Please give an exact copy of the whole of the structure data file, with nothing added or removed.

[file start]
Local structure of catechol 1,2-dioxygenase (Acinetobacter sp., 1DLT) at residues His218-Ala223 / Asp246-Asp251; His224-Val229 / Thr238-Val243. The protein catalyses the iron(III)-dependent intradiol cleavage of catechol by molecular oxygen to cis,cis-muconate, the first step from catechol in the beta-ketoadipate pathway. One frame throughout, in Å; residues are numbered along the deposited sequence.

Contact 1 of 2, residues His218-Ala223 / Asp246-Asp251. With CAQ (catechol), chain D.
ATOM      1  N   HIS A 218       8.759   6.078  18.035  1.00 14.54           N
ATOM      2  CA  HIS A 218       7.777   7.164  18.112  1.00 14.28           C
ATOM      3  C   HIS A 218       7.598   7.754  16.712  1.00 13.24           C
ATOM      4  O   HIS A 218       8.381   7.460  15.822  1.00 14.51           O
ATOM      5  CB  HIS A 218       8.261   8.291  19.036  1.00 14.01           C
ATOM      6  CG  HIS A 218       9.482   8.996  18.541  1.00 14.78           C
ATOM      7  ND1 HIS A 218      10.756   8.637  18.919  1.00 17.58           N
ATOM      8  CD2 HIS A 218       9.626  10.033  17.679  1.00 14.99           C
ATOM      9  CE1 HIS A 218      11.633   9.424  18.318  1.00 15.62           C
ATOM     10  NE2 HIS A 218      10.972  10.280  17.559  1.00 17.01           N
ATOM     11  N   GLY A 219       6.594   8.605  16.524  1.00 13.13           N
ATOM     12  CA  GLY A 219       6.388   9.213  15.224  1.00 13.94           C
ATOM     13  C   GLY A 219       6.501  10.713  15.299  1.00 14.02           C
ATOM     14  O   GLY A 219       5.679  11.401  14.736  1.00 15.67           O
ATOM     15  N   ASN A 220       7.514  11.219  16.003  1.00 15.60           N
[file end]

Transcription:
Local structure of catechol 1,2-dioxygenase (Acinetobacter sp., 1DLT) at residues His218-Ala223 / Asp246-Asp251; His224-Val229 / Thr238-Val243. The protein catalyses the iron(III)-dependent intradiol cleavage of catechol by molecular oxygen to cis,cis-muconate, the first step from catechol in the beta-ketoadipate pathway. One frame throughout, in Å; residues are numbered along the deposited sequence.

Contact 1 of 2, residues His218-Ala223 / Asp246-Asp251. With CAQ (catechol), chain D.
ATOM      1  N   HIS A 218       8.759   6.078  18.035  1.00 14.54           N
ATOM      2  CA  HIS A 218       7.777   7.164  18.112  1.00 14.28           C
ATOM      3  C   HIS A 218       7.598   7.754  16.712  1.00 13.24           C
ATOM      4  O   HIS A 218       8.381   7.460  15.822  1.00 14.51           O
ATOM      5  CB  HIS A 218       8.261   8.291  19.036  1.00 14.01           C
ATOM      6  CG  HIS A 218       9.482   8.996  18.541  1.00 14.78           C
ATOM      7  ND1 HIS A 218      10.756   8.637  18.919  1.00 17.58           N
ATOM      8  CD2 HIS A 218       9.626  10.033  17.679  1.00 14.99           C
ATOM      9  CE1 HIS A 218      11.633   9.424  18.318  1.00 15.62           C
ATOM     10  NE2 HIS A 218      10.972  10.280  17.559  1.00 17.01           N
ATOM     11  N   GLY A 219       6.594   8.605  16.524  1.00 13.13           N
ATOM     12  CA  GLY A 219       6.388   9.213  15.224  1.00 13.94           C
ATOM     13  C   GLY A 219       6.501  10.713  15.299  1.00 14.02           C
ATOM     14  O   GLY A 219       5.679  11.401  14.736  1.00 15.67           O
ATOM     15  N   ASN A 220       7.514  11.219  16.003  1.00 15.60           N